A British woman visiting the Maldives was arrested for “indecent exposure” at a public beach in an incident that led local authorities to issue an apology.
The tourist, whose name has not been released, was somewhat violently detained by three police officers while visiting Maafushi, an inhabited island in the Kaafu Atoll, on Thursday, Feb. 6, around 6 p.m., according to reports.
A clip that has since been shared on social media shows the black-and-white-bikini-clad woman resisting against the officers as they drag her from the beach.
Another officer can be seen trying to cover up the woman with a sarong as she repeatedly screams, “You’re sexually assaulting me!"
Maafushi rashu therey bikini laigen tourist eh hingan massakai kurumun fuluhunaai rayyithun naseyhai dhee ekan nuhuhtumun baaruge beynun koh hayyaru kohfi.
Ithuru mauloomaath: https://t.co/BzfpqEJUqspic.twitter.com/QTf250LHXF
— #MvCrisis 🇲🇻 (@MvCrisis) February 6, 2020
After footage of the arrest began receiving media attention, Maldives Police Service Commissioner Mohamed Hameed issued a public apology, stating that the incident was “badly handled” and that it was under investigation.
“I apologize to the tourist & the public for this,” Hameed said. “The challenge I have taken up is to professionalize the police service & we are working on that.”
Incident in Maafushi in which our officers restrained a female tourist seems to be badly handled. I apologise to the tourist & the public for this. The challenge I have taken up is to professionalise the police service & we are working on that. This matter is being investigated.
— Mohamed Hameed (@M_Hameedh) February 6, 2020
In a Friday statement, the Maldives Police Service provided further details on the incident, revealing that a member of the public first reported the woman for being “inappropriately clad” and allegedly inebriated while walking along the island’s main road.
“Tourists on local islands are requested to respect the community’s cultural sensitivities and local regulations by restricting the wearing of swimwear to certain areas of the island,” authorities noted.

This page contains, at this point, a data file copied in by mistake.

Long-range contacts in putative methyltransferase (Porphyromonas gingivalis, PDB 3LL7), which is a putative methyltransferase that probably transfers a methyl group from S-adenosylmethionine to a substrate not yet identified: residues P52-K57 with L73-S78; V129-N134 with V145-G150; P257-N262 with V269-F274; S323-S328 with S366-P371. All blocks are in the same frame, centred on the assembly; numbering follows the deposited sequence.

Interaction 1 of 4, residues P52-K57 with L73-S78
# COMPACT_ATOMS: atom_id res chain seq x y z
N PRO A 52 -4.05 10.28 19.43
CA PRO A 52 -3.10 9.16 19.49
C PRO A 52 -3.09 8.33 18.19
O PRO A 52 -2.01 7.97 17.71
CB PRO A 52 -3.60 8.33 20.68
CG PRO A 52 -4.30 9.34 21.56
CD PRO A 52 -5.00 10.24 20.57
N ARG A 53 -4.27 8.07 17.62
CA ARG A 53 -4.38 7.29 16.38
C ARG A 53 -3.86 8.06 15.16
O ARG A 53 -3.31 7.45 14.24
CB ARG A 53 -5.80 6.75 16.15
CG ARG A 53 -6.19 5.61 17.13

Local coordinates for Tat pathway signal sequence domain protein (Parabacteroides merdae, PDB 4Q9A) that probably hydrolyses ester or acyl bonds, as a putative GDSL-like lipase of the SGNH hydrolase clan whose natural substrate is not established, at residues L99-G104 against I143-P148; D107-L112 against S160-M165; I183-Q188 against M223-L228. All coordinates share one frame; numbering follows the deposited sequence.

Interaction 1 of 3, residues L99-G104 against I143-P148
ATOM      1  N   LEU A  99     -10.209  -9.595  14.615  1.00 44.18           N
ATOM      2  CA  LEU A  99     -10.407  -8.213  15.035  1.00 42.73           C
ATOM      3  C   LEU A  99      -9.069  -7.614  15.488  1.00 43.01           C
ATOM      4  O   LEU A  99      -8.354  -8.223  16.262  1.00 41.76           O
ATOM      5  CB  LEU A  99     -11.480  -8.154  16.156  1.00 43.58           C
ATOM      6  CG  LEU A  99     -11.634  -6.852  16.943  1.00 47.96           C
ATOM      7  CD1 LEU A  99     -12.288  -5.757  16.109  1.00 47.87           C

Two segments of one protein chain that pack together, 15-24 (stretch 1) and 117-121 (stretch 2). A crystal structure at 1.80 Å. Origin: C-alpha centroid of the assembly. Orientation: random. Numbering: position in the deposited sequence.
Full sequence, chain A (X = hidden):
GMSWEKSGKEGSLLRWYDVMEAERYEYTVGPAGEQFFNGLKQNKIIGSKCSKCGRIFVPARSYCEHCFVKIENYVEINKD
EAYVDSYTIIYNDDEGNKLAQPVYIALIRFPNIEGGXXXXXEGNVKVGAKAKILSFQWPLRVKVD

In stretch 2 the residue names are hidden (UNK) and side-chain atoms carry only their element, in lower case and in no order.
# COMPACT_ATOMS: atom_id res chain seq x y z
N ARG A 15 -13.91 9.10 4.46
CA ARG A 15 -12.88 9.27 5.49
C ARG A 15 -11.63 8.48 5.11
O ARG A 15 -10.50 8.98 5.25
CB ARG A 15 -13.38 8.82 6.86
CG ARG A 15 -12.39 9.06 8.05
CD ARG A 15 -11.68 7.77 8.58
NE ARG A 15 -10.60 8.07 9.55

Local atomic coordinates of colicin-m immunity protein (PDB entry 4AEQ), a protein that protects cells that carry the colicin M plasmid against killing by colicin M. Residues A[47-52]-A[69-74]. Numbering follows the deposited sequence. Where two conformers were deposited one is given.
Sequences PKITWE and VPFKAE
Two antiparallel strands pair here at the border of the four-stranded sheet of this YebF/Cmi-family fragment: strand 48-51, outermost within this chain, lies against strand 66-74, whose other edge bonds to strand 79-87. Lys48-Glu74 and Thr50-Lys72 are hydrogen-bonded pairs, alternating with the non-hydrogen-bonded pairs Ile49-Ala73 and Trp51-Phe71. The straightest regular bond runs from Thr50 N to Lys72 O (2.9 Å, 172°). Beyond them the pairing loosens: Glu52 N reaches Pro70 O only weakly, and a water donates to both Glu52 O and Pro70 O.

When police approached the woman and requested she cover up to comply with local regulations, she allegedly refused and was detained and brought to Maafushi Police Station. She was released that same day around 7 p.m.
The Maldives Police Service again apologized for the handling of the woman’s arrest, writing that “the safety and security of our country including both residents and visitors alike are of paramount importance to us.”
“We would like to remind the many visitors who come to our country to be mindful of local sensitivities when visiting inhabited islands,” police added.
The Maldives is an Islamic nation, and travelers to any of the country’s nearly 1,200 islands — particularly the 200 which are inhabited by locals — are urged to become familiarized with local decorum before visiting.
A code outlined on a Maafushi tourism website asks visitors to dress “modest outside of tourist resorts as a sign of respect to the community.”
“Maafushi has made special arrangements with the lsland Council for tourists to sunbathe in bikinis on the private tourist beach (available to all tourists on the island),” the website states. “This is discreetly tucked away behind some palm-leaf screens. This is very fortunate as the Maldivian law does not permit bikinis on most inhabited beaches.”
In October 2019, a Taiwanese woman was detained and hit with a fine over her tiny bikini bottoms while vacationing in the Philippines.
In light of that incident, officials urged tourists to observe “proper decorum” as a form of respect for Filipino culture and tradition.